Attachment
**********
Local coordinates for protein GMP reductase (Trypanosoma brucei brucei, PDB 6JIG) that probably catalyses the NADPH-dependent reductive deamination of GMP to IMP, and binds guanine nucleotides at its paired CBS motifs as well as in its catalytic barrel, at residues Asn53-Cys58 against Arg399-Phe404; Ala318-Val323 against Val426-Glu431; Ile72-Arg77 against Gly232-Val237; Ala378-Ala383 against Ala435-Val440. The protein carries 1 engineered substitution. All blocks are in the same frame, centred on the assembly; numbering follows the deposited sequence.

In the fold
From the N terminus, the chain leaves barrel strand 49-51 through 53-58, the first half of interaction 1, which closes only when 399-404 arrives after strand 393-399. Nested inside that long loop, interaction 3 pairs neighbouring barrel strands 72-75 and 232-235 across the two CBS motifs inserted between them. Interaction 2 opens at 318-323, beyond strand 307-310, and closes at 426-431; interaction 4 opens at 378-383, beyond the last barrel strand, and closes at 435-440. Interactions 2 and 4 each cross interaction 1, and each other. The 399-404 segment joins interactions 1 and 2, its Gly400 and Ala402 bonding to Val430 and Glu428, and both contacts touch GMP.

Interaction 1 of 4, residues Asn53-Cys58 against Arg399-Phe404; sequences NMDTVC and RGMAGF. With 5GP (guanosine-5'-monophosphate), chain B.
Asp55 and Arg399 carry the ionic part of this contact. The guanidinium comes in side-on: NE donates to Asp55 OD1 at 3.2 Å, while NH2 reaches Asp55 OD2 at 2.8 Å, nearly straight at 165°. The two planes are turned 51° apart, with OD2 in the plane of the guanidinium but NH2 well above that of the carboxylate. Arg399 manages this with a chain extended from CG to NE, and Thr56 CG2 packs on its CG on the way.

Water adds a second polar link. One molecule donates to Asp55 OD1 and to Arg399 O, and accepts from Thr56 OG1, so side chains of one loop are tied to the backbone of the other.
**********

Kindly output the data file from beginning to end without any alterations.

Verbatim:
Local coordinates for protein GMP reductase (Trypanosoma brucei brucei, PDB 6JIG) that probably catalyses the NADPH-dependent reductive deamination of GMP to IMP, and binds guanine nucleotides at its paired CBS motifs as well as in its catalytic barrel, at residues Asn53-Cys58 against Arg399-Phe404; Ala318-Val323 against Val426-Glu431; Ile72-Arg77 against Gly232-Val237; Ala378-Ala383 against Ala435-Val440. The protein carries 1 engineered substitution. All blocks are in the same frame, centred on the assembly; numbering follows the deposited sequence.

In the fold
From the N terminus, the chain leaves barrel strand 49-51 through 53-58, the first half of interaction 1, which closes only when 399-404 arrives after strand 393-399. Nested inside that long loop, interaction 3 pairs neighbouring barrel strands 72-75 and 232-235 across the two CBS motifs inserted between them. Interaction 2 opens at 318-323, beyond strand 307-310, and closes at 426-431; interaction 4 opens at 378-383, beyond the last barrel strand, and closes at 435-440. Interactions 2 and 4 each cross interaction 1, and each other. The 399-404 segment joins interactions 1 and 2, its Gly400 and Ala402 bonding to Val430 and Glu428, and both contacts touch GMP.

Interaction 1 of 4, residues Asn53-Cys58 against Arg399-Phe404; sequences NMDTVC and RGMAGF. With 5GP (guanosine-5'-monophosphate), chain B.
Asp55 and Arg399 carry the ionic part of this contact. The guanidinium comes in side-on: NE donates to Asp55 OD1 at 3.2 Å, while NH2 reaches Asp55 OD2 at 2.8 Å, nearly straight at 165°. The two planes are turned 51° apart, with OD2 in the plane of the guanidinium but NH2 well above that of the carboxylate. Arg399 manages this with a chain extended from CG to NE, and Thr56 CG2 packs on its CG on the way.

Water adds a second polar link. One molecule donates to Asp55 OD1 and to Arg399 O, and accepts from Thr56 OG1, so side chains of one loop are tied to the backbone of the other.